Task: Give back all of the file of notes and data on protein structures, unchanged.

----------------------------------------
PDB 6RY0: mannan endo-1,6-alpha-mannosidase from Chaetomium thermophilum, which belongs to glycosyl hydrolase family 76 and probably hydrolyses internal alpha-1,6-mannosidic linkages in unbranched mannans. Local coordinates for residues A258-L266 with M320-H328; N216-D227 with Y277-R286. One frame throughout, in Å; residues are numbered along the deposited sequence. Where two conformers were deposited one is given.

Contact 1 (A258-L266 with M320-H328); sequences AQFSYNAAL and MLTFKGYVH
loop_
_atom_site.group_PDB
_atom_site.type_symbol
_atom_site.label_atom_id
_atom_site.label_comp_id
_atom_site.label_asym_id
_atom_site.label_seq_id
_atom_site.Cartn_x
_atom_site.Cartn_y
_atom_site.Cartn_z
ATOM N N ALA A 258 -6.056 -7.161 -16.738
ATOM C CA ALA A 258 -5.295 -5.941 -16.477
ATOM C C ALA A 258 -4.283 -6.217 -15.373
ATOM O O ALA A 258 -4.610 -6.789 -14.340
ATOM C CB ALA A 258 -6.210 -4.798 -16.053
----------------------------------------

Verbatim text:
PDB 6RY0: mannan endo-1,6-alpha-mannosidase from Chaetomium thermophilum, which belongs to glycosyl hydrolase family 76 and probably hydrolyses internal alpha-1,6-mannosidic linkages in unbranched mannans. Local coordinates for residues A258-L266 with M320-H328; N216-D227 with Y277-R286. One frame throughout, in Å; residues are numbered along the deposited sequence. Where two conformers were deposited one is given.

Contact 1 (A258-L266 with M320-H328); sequences AQFSYNAAL and MLTFKGYVH
loop_
_atom_site.group_PDB
_atom_site.type_symbol
_atom_site.label_atom_id
_atom_site.label_comp_id
_atom_site.label_asym_id
_atom_site.label_seq_id
_atom_site.Cartn_x
_atom_site.Cartn_y
_atom_site.Cartn_z
ATOM N N ALA A 258 -6.056 -7.161 -16.738
ATOM C CA ALA A 258 -5.295 -5.941 -16.477
ATOM C C ALA A 258 -4.283 -6.217 -15.373
ATOM O O ALA A 258 -4.610 -6.789 -14.340
ATOM C CB ALA A 258 -6.210 -4.798 -16.053